Connecticut Attorney General William Tong is among the state's public officials vowing to fight the Trump administration's latest anti-immigrantion measure. It's one that would broaden the definition of "public charge" and could be used to block green cards or legal citizenship to those deemed impoverished enough to require government assistance.
Meanwhile, immigrant rights groups are protesting the role that judicial marshals at Connecticut courthouses continue to play in the deportation of undocumented residents.
Today, we look at just how Connecticut is, and is not, opposing the president on these and other immigration battles.
We also take a peek at life on the island off Maine where Gov. Ned Lamont is taking a two-week "working vacation" with his family. Should it matter where the governor goes to get away from the office?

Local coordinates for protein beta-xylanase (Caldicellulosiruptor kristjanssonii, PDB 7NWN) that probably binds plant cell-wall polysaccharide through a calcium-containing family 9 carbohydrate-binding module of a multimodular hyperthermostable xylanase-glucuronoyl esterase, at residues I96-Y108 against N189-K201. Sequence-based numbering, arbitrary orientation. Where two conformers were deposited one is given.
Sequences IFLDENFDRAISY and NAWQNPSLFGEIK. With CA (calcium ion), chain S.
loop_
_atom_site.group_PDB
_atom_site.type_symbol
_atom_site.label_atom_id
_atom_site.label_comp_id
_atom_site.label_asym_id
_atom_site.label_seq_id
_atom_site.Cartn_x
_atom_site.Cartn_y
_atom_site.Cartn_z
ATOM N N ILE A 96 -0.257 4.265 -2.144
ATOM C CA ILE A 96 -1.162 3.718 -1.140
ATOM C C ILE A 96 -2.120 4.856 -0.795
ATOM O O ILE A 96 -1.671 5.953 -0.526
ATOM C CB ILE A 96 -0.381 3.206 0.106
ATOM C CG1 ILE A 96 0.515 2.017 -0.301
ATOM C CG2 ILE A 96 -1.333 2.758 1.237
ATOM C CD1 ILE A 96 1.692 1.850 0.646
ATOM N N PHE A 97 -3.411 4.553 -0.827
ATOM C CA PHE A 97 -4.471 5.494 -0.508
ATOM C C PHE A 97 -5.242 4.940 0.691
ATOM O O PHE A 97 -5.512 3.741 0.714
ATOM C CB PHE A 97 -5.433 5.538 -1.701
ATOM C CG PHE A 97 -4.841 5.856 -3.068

And we jump into the debate over what Connecticut residents should call themselves. Should we be collectively known as Connecticutters, as insisted by the U.S. Government Publishing Office Style Manual, or something else?
- Harriet Jones - Managing Editor for Connecticut Public Radio (@wnprharriet)
- Russell Blair - Content Editor at the Hartford Courant (@RussellBlairCT)
- Dr. Khalilah Brown-Dean - Associate Professor of Political Science at Quinnipiac University (@KBDPHD)